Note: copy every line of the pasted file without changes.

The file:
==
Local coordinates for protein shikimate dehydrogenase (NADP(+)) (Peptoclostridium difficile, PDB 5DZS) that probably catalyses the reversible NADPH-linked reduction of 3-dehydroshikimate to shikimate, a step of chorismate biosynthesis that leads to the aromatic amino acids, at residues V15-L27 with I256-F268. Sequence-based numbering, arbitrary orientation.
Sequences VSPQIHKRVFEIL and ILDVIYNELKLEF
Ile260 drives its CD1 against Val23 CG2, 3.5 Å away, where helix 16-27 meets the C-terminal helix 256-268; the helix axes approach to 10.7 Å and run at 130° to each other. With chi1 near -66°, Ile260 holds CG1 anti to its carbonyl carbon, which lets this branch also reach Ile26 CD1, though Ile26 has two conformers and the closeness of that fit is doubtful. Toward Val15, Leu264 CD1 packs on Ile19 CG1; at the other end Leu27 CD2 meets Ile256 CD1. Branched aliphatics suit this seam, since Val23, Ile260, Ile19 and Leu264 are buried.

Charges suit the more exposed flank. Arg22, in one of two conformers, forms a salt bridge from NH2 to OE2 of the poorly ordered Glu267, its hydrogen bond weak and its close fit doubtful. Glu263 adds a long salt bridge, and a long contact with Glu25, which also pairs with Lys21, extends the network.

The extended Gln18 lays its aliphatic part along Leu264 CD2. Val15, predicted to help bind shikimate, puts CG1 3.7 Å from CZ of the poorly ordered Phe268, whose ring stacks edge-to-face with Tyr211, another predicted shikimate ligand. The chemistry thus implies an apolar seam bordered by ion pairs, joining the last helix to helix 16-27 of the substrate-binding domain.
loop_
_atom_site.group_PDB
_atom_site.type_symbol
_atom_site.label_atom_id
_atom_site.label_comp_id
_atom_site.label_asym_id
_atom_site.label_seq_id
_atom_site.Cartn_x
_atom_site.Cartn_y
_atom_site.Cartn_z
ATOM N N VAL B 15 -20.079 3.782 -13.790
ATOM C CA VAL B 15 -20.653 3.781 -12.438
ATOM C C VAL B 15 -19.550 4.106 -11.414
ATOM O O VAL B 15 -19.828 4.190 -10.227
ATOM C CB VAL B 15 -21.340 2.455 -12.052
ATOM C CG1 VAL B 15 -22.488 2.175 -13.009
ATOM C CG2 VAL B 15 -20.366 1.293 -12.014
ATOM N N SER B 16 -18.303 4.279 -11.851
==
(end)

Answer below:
Local coordinates for protein shikimate dehydrogenase (NADP(+)) (Peptoclostridium difficile, PDB 5DZS) that probably catalyses the reversible NADPH-linked reduction of 3-dehydroshikimate to shikimate, a step of chorismate biosynthesis that leads to the aromatic amino acids, at residues V15-L27 with I256-F268. Sequence-based numbering, arbitrary orientation.
Sequences VSPQIHKRVFEIL and ILDVIYNELKLEF
Ile260 drives its CD1 against Val23 CG2, 3.5 Å away, where helix 16-27 meets the C-terminal helix 256-268; the helix axes approach to 10.7 Å and run at 130° to each other. With chi1 near -66°, Ile260 holds CG1 anti to its carbonyl carbon, which lets this branch also reach Ile26 CD1, though Ile26 has two conformers and the closeness of that fit is doubtful. Toward Val15, Leu264 CD1 packs on Ile19 CG1; at the other end Leu27 CD2 meets Ile256 CD1. Branched aliphatics suit this seam, since Val23, Ile260, Ile19 and Leu264 are buried.

Charges suit the more exposed flank. Arg22, in one of two conformers, forms a salt bridge from NH2 to OE2 of the poorly ordered Glu267, its hydrogen bond weak and its close fit doubtful. Glu263 adds a long salt bridge, and a long contact with Glu25, which also pairs with Lys21, extends the network.

The extended Gln18 lays its aliphatic part along Leu264 CD2. Val15, predicted to help bind shikimate, puts CG1 3.7 Å from CZ of the poorly ordered Phe268, whose ring stacks edge-to-face with Tyr211, another predicted shikimate ligand. The chemistry thus implies an apolar seam bordered by ion pairs, joining the last helix to helix 16-27 of the substrate-binding domain.
loop_
_atom_site.group_PDB
_atom_site.type_symbol
_atom_site.label_atom_id
_atom_site.label_comp_id
_atom_site.label_asym_id
_atom_site.label_seq_id
_atom_site.Cartn_x
_atom_site.Cartn_y
_atom_site.Cartn_z
ATOM N N VAL B 15 -20.079 3.782 -13.790
ATOM C CA VAL B 15 -20.653 3.781 -12.438
ATOM C C VAL B 15 -19.550 4.106 -11.414
ATOM O O VAL B 15 -19.828 4.190 -10.227
ATOM C CB VAL B 15 -21.340 2.455 -12.052
ATOM C CG1 VAL B 15 -22.488 2.175 -13.009
ATOM C CG2 VAL B 15 -20.366 1.293 -12.014
ATOM N N SER B 16 -18.303 4.279 -11.851